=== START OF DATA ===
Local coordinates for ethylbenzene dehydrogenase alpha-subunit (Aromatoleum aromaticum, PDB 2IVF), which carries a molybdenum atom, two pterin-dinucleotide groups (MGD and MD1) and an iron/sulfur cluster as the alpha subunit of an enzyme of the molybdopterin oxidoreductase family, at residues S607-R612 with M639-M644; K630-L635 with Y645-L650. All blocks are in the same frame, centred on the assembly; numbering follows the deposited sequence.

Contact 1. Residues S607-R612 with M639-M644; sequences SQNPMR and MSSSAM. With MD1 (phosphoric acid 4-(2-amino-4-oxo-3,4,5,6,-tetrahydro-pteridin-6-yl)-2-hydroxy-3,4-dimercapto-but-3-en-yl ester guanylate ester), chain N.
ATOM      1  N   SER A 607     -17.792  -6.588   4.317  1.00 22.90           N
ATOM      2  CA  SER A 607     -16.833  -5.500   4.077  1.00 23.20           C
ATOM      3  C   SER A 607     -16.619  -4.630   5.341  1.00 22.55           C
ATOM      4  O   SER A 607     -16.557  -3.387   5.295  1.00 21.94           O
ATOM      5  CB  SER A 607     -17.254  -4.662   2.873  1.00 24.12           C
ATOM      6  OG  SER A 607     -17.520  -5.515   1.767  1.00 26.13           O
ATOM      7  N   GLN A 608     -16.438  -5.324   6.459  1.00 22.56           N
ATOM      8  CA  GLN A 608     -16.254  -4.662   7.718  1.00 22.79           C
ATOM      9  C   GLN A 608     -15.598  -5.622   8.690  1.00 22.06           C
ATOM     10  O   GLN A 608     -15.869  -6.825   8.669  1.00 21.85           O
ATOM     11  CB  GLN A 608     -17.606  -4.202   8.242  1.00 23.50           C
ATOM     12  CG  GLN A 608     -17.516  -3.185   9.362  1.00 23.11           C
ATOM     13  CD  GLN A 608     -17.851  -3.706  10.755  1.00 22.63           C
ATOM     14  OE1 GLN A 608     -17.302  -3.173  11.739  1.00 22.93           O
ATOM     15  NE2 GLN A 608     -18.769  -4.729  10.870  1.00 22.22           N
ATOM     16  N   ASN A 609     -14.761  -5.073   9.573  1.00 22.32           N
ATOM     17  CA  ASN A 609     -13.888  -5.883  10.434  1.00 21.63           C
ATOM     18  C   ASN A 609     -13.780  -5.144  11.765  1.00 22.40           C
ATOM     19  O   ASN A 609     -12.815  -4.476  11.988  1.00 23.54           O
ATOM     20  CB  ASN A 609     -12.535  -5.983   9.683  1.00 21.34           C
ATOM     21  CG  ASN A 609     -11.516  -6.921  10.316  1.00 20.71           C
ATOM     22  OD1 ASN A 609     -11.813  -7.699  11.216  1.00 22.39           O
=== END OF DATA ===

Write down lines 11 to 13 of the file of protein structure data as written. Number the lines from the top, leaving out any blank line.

ATOM      9  C   GLN A 608     -15.598  -5.622   8.690  1.00 22.06           C
ATOM     10  O   GLN A 608     -15.869  -6.825   8.669  1.00 21.85           O
ATOM     11  CB  GLN A 608     -17.606  -4.202   8.242  1.00 23.50           C